Hello reader, we just landed on the moon!
It's been two years since we left Earth on our mission to increase the mass of Pluto so it can be a planet again, but Amy, this spaceship's designer, neglected to mention that it has a top speed of thirty kilometres per hour, so for the last two years we've mostly been playing charades. I, Trevor, am generally up for whatever, but Boot has been fairly vocal in his distaste for it, along with all his crewmates, describing it variously as "extremely irritating", "let me watch my videos in peace", and "I will kill you all".
Tina and Landon, by comparison, have become so good at it that they can usually figure out what the other is doing within a couple of seconds. It leaves me and Amy at a bit of a disadvantage, but I think I'm starting to get the hang of it. Yesterday I figured out that touching your ear means "sounds like". Amy wasn't as proud of me as I think she should have been.
Anyway, we've landed on the moon and Amy has located the dark energy reservoir that will give the ship a speed boost, and is currently in her room rifling through her drawers to find the right USB adaptor. Tina's working on removing the child lock from the exit hatch that we installed when Landon declared he was fed up with lockdown within twenty minutes of reaching outer space and "just wanted some fresh air". Landon, just for reference, is 27. Boot, just for reference, is sitting on the sofa in the living room with his laptop, as usual. I presume he likes it there?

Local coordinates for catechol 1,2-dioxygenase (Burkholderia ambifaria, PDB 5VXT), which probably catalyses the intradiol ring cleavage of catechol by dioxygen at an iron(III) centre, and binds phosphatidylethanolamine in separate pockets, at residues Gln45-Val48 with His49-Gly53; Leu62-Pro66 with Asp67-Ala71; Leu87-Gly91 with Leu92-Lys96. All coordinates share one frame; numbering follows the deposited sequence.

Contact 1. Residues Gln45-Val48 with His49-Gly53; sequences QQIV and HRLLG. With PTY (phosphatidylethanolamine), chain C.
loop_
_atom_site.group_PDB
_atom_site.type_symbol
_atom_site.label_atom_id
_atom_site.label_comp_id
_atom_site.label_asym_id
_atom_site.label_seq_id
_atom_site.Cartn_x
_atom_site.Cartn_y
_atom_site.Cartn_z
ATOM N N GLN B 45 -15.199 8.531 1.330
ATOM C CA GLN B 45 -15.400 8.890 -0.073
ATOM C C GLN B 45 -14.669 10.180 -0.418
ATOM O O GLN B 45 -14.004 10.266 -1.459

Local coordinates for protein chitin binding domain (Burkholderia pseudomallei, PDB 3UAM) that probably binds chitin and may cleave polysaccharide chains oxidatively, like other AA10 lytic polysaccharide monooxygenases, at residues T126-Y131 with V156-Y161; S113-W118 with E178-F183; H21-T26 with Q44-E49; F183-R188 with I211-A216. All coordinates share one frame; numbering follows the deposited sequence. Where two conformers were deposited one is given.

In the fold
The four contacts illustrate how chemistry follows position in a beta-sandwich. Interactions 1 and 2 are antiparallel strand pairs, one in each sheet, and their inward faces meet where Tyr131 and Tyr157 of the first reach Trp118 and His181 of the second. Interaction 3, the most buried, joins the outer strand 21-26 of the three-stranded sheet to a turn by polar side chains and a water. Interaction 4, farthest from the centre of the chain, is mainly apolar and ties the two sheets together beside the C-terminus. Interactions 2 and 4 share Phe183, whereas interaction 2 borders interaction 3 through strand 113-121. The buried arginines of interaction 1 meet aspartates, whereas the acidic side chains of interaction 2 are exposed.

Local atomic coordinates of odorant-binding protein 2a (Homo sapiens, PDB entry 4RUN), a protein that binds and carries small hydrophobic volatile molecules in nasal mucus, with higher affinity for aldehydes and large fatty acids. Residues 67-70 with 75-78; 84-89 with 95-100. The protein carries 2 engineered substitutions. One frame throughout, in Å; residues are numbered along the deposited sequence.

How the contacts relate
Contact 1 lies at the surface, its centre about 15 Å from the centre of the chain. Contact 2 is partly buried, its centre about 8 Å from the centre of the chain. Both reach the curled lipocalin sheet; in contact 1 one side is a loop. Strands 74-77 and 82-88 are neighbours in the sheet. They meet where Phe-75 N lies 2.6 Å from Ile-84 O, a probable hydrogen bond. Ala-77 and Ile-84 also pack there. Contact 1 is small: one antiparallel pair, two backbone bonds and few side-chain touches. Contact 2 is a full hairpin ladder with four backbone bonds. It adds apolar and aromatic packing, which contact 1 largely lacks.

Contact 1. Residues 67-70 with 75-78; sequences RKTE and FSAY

"Trevor, removing this lock would be easier if you weren't pressed up against the door doing your audio diary thing."
Naturally I have been looking out the window since we landed. I might not be the most excitable person in the world, or on the moon, but the chance of seeing some Clangers has me mildly intrigued, the most excited I've been since that time we had pizza for dinner. Yesterday, I think.
"Hate to break it to you bud," says Tina, "but the British children's TV show The Clangers, which featured cute aliens exploring their home planet, wasn't set on the moon. Their planet isn't named."
Really Tina, that was an uncomfortable amount of exposition, but I appreciate you taking my readers into account.
"Yes, but they might have relocated since then," I argue.
"Probably not," says Amy, who has appeared, wielding several USB adaptors and various other cables, some of which look hand-made, plugged into each other. I'm pretty sure there's a couple of loops in it, and several connections are sparking, despite the whole thing not actually being plugged into anything. "Clangers love checking out new tech," she continued. "We'd have seen them in the pictures from Chang'e-4."
"What's Chang'e-4?" asks Boot. I look around and he's all suited up, and is sat on one of the steps leading into this cargo area.
"The Chinese spacecraft that landed on the moon last year," Amy explains. "It sent—"
"Wait," Boot interrupts, irritated. "How would you know about news from just last year? We've been without TV or Internet since we left Earth."
It turns out Amy has been hiding a radio in her room, as she confesses, mumbling something about first mate duties and investor privileges, then states defiantly, "it's not like any of you ever listened to the radio before. Who listens to the radio? None of you!"
"Mostly because you had hidden it," Tina says. I don't think she's that bothered, but I think she enjoys winding Amy up.
"So you've been getting free entertainment while we've been here stuck watching Trevor's demonstrations of various ways to slice bread?" Boot says, raising an eyebrow.